Fruit and other tree products in home gardens can contribute positively to family nutrition and health, in places where improved nutrition is most needed. According to Katja Kehlenbeck of ICRAF, who presented her research at the FAO’s Forests for Food Security and Nutrition Conference on 13th may.
While Latin America, Asia and other regions have their own nutritional challenges, in Sub-Saharan Africa malnutrition is still widespread and consumption of fresh fruits and vegetables (FFVs) is just 1/3 the WHO’s recommended 146 KG per year and person. Deficiencies in Iron and vitamins A and C is especially problematic in this region.
There are solutions, however. Some indigenous fruit trees, such as Adansonia digitata (Baobab) can provide, through its fruit pulp, far higher levels of vitamin C and iron than commonly fruits such as mango and orange. There is a large variability in levels of vitamin C in fruits of different individual baobab trees – from 150-500 mg per 100g edible portion – but even the lowest figure here is far higher than other fruits Typically, mango and orange only have levels of 28 and 51 mg Vitamin C per 100 g edible portion, respectively.
Cultivating a diversity of fruit trees in farms and Home Gardens can also help cope with the ‘hunger gap’, a period of food insecurity typically occurring before the harvest season of the staple crop. In places such as western Kenya, where the hunger gap occurs from March to May, indigenous fruit trees such as Rhus vulgaris as well as exotic fruits such as jackfruit could provide for nutritional and health needs in this difficult period.
Households benefit from the numerous products and services trees, including fruit trees, can provide. These include products such as nutritious fruits, leaves for vegetables, fuelwood and timber, fodder and medicine. Service functions include shade, improved microclimate, control of soil erosion, diversification and also broader beneficial services such as carbon sequestration.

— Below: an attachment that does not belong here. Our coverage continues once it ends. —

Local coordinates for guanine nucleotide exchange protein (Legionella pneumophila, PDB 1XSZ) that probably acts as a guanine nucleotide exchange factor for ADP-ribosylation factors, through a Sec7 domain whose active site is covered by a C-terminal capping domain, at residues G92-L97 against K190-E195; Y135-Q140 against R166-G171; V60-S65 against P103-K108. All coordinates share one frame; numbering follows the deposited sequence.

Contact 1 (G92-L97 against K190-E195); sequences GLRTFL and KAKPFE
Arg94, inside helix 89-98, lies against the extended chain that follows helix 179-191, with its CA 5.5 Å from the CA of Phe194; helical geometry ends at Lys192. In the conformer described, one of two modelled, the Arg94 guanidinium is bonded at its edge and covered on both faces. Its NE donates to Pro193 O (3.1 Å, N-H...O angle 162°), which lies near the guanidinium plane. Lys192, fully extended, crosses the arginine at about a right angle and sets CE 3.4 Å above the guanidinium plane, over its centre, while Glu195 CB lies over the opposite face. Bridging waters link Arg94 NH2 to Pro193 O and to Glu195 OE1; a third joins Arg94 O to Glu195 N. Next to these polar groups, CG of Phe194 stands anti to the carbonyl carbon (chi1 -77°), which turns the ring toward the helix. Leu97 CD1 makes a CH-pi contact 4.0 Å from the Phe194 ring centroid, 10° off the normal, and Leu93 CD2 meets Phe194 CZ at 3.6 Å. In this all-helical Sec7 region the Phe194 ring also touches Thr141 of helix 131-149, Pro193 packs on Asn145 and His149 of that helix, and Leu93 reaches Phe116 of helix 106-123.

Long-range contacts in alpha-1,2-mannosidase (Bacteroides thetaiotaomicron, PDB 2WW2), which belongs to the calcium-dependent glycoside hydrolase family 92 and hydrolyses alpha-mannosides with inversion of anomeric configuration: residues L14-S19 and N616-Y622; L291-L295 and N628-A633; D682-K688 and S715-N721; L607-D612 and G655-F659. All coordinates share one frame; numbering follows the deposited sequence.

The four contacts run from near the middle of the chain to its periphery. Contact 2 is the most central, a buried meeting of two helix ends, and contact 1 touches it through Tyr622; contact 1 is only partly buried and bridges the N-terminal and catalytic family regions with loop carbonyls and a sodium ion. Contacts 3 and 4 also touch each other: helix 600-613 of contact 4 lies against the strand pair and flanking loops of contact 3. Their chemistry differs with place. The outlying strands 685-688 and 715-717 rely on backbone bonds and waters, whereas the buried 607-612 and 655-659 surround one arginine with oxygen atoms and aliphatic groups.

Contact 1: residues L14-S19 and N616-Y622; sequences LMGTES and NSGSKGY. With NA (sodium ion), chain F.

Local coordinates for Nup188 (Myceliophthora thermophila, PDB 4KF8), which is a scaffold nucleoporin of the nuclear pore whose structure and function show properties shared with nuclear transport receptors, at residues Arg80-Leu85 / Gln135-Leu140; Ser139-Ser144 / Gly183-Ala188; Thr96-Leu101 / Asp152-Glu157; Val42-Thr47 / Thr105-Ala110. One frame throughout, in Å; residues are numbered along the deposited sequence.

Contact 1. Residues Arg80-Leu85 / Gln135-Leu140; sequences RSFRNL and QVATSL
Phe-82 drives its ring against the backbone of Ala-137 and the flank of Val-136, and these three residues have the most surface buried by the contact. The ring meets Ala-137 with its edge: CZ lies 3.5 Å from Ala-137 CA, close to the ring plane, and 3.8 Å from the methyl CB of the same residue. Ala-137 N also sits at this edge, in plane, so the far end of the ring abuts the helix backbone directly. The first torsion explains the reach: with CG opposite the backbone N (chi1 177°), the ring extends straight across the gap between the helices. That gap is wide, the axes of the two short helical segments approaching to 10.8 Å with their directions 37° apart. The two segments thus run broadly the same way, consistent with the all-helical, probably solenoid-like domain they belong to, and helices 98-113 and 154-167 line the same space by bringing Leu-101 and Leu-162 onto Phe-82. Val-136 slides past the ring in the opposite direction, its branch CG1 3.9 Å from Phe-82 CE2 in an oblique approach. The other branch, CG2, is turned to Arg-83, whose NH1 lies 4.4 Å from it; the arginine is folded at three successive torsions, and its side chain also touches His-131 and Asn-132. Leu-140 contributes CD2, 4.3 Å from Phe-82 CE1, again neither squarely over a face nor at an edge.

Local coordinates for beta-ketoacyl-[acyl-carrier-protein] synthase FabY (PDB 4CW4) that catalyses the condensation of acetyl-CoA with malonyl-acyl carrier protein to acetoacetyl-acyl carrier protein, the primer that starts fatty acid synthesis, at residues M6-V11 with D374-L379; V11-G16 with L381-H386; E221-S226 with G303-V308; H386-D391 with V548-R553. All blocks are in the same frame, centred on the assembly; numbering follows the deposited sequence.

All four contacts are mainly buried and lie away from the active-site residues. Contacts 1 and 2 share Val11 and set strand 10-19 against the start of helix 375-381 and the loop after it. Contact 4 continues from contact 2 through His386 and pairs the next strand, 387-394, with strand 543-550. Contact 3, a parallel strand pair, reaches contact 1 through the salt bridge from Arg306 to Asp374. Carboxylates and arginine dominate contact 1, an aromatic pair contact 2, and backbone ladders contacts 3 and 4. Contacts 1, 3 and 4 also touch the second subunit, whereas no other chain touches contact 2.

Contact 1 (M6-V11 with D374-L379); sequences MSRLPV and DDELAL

Homegardens, manifest as complex, mixed agroforestry system around the homestead, are often women managed.
These systems too provide many useful products and services, in subsistence, commerce, sociocultural and ecological terms. Fruit trees are an important part of homegarden systems as confirmed by the high number of fruit tree species found in homegardens. In Sulawesi, for example almost 9 fruit tree species were cultivated on average in a homegarden.
- Subsistence: Fruits, Vegetables, Spices, Medicine, Staple foods, Stimulants, Timber and Fodder.
- Commerce: Cash
- Socio-Cultural: Gifts, Sacrifices, Pride, Pleasure, Aesthetics, Employment, Socialising
- Ecological. Habitat for wild Flora + Fauna, Pest + Disease control, Nutrient Cycling, Microclimate, Soil erosion.
Despite these multiple benefits, there is underutilization of fruit trees, particularly indigenous fruits, in many regions. In the Nuba Mountains, Sudan, for example, gardeners cultivate the fruit tree Ziziphus spina-christi rather for providing fencing material then for the fruits. In homegardens of Sulawesi, Indonesia, some fruits from homegardens such as pawpaw were fed to pigs rather than consumed by the family.